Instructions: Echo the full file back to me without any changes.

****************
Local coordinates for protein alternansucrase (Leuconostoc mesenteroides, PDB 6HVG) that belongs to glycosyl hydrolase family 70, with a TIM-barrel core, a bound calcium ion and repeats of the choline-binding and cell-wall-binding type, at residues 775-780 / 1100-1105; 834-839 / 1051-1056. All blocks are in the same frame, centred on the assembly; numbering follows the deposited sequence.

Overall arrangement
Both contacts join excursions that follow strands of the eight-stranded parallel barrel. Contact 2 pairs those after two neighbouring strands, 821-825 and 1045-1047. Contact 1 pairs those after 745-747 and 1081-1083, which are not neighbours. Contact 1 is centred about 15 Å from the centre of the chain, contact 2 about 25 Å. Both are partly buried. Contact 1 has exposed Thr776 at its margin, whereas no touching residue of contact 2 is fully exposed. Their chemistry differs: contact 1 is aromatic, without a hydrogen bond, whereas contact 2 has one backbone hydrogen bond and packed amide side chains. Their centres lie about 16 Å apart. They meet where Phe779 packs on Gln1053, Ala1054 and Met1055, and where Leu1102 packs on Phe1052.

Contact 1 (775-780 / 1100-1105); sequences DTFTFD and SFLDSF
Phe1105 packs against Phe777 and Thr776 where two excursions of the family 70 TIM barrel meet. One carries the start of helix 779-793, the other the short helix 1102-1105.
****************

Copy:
Local coordinates for protein alternansucrase (Leuconostoc mesenteroides, PDB 6HVG) that belongs to glycosyl hydrolase family 70, with a TIM-barrel core, a bound calcium ion and repeats of the choline-binding and cell-wall-binding type, at residues 775-780 / 1100-1105; 834-839 / 1051-1056. All blocks are in the same frame, centred on the assembly; numbering follows the deposited sequence.

Overall arrangement
Both contacts join excursions that follow strands of the eight-stranded parallel barrel. Contact 2 pairs those after two neighbouring strands, 821-825 and 1045-1047. Contact 1 pairs those after 745-747 and 1081-1083, which are not neighbours. Contact 1 is centred about 15 Å from the centre of the chain, contact 2 about 25 Å. Both are partly buried. Contact 1 has exposed Thr776 at its margin, whereas no touching residue of contact 2 is fully exposed. Their chemistry differs: contact 1 is aromatic, without a hydrogen bond, whereas contact 2 has one backbone hydrogen bond and packed amide side chains. Their centres lie about 16 Å apart. They meet where Phe779 packs on Gln1053, Ala1054 and Met1055, and where Leu1102 packs on Phe1052.

Contact 1 (775-780 / 1100-1105); sequences DTFTFD and SFLDSF
Phe1105 packs against Phe777 and Thr776 where two excursions of the family 70 TIM barrel meet. One carries the start of helix 779-793, the other the short helix 1102-1105.